• Zhao S.
      • Cheng L.
      • Gao Y.
      • Zhang B.
      • Zheng X.
      • Wang L.
      • Li P.
      • Sun Q.
      • Li H.
      Plant HP1 protein ADCP1 links multivalent H3K9 methylation readout to heterochromatin formation.
      ).
      Figure thumbnail gr5
      Figure 5Structural comparison with other reported chromodomains. A and B, superposition of AtLHP1-H3K9me3 complex on DmHP1-H3K9me3 complex (A) and DmPc-H3K27me3 complex (B), respectively. C–E, electrostatic potential surface representation of AtLHP1 (C), DmHP1 (D), and DmPc (E) in the same orientation as (A and B), respectively. F, superimposition of AtLHP1-H3K9me3 complex on AtLHP1 peptide-free structure, ZmZET2-H3K9me3 complex, ZmZET2 peptide-free structure, DmHP1-H3K9me3 complex, and DmPc-H3K27me3 complex. The cage-forming and clasp residues are shown as sticks in figure A, B, and F.
      The overall peptide-bound structures of LHP1 and other HP1/Pc homologs are similar, except the C-terminal conformational change to form an F107-A149 hydrophobic pair (Fig. 5, AE). Structural comparison with another solved plant chromodomain, ZMET2 in Zea mays, suggests a similar ligand-binding induced C-terminal conformation change to form a polar clasp by E440 and D484 of ZMET2 to selectively bind to methylated H3K9 histone tail (Fig. 5F) (
      • Du J.
      • Zhong X.
      • Bernatavichute Y.V.
      • Stroud H.
      • Feng S.
      • Caro E.
      • Vashisht A.A.
      • Terragni J.
      • Chin H.G.
      • Tu A.
      • Hetzel J.
      • Wohlschlegel J.A.
      • Pradhan S.
      • Patel D.J.
      • Jacobsen S.E.
      Dual binding of chromomethylase domains to H3K9me2-containing nucleosomes directs DNA methylation in plants.
      ). However, the C terminus of the ZMET2 chromodomain has the same orientation as the HP1/Pc chromodomains, which indicates that the new C-terminal direction of LHP1 chromodomain is a unique property.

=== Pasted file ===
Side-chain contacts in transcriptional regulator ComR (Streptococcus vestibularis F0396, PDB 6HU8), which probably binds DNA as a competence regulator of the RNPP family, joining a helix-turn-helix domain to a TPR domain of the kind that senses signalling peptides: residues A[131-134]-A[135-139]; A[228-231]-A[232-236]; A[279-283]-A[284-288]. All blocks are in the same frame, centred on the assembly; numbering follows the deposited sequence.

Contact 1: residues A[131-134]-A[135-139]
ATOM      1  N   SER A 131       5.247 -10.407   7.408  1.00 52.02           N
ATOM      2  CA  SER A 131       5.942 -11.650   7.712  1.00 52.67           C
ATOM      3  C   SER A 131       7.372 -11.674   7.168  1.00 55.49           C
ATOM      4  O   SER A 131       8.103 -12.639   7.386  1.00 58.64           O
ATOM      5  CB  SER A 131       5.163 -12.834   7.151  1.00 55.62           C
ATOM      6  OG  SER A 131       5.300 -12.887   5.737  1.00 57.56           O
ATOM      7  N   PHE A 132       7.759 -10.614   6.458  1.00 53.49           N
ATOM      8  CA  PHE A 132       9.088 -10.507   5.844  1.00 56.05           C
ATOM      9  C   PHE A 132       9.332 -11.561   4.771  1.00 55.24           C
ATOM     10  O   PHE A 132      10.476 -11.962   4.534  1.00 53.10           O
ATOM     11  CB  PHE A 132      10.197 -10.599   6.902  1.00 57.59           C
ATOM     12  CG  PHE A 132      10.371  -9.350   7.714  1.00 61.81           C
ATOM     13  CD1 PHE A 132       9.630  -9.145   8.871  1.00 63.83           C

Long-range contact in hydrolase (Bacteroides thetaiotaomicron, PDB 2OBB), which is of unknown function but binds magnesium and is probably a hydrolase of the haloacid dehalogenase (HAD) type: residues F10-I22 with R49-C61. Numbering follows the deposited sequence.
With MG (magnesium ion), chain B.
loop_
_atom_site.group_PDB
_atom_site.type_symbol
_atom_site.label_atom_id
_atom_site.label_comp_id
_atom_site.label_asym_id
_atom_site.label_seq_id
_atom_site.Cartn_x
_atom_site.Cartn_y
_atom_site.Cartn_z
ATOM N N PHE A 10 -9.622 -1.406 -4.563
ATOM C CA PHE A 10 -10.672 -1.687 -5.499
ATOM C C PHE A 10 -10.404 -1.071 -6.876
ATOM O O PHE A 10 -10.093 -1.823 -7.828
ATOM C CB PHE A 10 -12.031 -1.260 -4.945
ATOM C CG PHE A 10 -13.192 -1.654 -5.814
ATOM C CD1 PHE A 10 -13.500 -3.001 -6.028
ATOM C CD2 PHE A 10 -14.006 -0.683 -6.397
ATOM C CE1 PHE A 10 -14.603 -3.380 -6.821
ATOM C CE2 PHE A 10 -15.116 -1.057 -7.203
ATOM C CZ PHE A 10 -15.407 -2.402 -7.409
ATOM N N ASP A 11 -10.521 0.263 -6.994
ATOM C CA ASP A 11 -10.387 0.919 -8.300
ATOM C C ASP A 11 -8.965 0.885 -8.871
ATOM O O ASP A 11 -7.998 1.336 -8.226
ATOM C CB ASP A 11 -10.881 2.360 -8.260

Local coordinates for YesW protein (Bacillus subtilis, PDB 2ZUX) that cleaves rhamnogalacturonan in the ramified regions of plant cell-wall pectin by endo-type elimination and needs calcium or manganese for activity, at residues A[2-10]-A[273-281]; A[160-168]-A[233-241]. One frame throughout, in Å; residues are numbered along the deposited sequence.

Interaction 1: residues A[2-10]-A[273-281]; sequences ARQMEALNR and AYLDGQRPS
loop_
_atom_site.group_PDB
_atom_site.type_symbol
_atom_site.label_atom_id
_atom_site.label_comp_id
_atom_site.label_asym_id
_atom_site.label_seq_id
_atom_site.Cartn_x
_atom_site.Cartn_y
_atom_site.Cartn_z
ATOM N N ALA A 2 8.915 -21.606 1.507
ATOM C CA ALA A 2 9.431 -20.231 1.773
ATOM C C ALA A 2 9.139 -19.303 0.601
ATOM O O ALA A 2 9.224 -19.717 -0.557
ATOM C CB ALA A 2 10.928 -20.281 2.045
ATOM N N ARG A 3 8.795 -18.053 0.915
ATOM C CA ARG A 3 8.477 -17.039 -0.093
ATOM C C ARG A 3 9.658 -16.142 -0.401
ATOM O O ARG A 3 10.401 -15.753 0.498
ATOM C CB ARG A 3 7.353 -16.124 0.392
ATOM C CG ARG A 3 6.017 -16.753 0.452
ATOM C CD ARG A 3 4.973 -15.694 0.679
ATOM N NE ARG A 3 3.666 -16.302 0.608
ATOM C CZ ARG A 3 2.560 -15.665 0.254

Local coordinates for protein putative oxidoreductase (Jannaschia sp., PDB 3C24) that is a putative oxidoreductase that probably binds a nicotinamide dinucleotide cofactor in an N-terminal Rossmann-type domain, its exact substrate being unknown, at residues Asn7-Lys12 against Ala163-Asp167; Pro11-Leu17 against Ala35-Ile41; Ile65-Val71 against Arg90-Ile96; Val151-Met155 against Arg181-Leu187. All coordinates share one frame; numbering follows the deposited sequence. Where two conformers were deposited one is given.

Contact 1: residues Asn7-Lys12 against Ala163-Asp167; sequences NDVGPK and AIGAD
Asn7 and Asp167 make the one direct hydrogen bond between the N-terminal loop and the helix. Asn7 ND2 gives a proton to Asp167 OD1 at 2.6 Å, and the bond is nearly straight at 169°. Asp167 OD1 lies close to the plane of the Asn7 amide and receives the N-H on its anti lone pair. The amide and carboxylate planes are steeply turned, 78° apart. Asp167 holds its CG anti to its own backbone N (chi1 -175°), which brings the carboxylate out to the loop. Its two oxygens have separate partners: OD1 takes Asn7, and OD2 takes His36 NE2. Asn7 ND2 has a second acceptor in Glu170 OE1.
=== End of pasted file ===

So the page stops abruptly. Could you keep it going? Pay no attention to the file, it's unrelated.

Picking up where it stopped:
In conclusion, our quantitative ITC-binding experiments illuminate that the chromodomain of LHP1 binds to dimethylated or trimethylated H3K9/K27 peptides without obvious sequence and methylation status preference, whereas it does not or weakly bind to unmethylated or monomethylated cognates. Our structural analyses reveal that although LHP1 is a unique homolog of HP1 protein in plants, its chromodomain behaves similar to those of human Pc proteins and interacts with methylated H3K9/K27 histone tails by a hydrophobic clasp.

      Experimental procedures

      Protein expression and purification

      The chromodomain of Arabidopsis LHP1 protein (residues 106–160) was subcloned into a modified pET28-MHL vector. The encoded N-terminally His-tagged fusion protein was overexpressed in Escherichia coli BL21 (DE3) Codon plus RIL (Stratagene) at 15 °C and purified by affinity chromatography on Ni-nitrilotriacetate resin (Qiagen, or Nanjing Qingning Bio-Technology Co., Ltd) followed by tobacco etch virus protease treatment to remove the tag. The tag-removed protein was purified by a second round of Ni-nitrilotriacetate resin to remove the His-tag and tobacco etch virus protease and then further purified by a Superdex75 gel-filtration column (GE Healthcare). The final purified protein was concentrated to 8∼30 mg/ml in a buffer containing 20 mM Tris–HCl, pH 7.5, 150 mM NaCl, and 1 mM DTT. The mutant constructs were generated by using QuickChange Site-Directed Mutagenesis Kit (Stratagene, 200,518), and all the mutant proteins were purified similar to the wild-type one. All the constructs used in this article were sequenced and confirmed.

      Isothermal titration calorimetry

      For the ITC measurement, the concentrated proteins were diluted into 20 mM Tris–HCl, pH 7.5, 150 mM NaCl; the lyophilized peptides for H3K9 (residues 1–15, with K9 at different methylation states) and H3K27 (residues 19–33, with K27 at different methylation states) (Wuhan Bioyeargene Biotechnology Co., Ltd or Shanghai Apeptide CO., Ltd) were dissolved in the same buffer, and the pH value was adjusted by adding NaOH. Peptides concentrations were estimated from the mass and the volume of the solvent. All the measurements were performed in duplicate at 25 °C, using a VP-ITC microcalorimeter (MicroCal, Inc.) or an iTC-200 microcalorimeter (MicroCal, Inc.). The protein with a concentration of 50 μM was placed in the cell chamber, and the peptides with a concentration of 0.75 to 2 mM in syringe was injected in 25 (20 for iTC-200) successive injections with a spacing of 180 s (150 s for iTC-200) and a reference power of 13 μcal/s (5 μcal/s for iTC-200). Control experiments were performed under identical conditions to determine the heat signals that arise from injection of the peptides into the buffer. The data were fitted using the single-site binding model within the Origin software package (MicroCal, Inc.). iTC-200 data should be consistent with those from VP-ITC instrument, based on ITC results of same ITC assay using the two instruments.

      Protein crystallization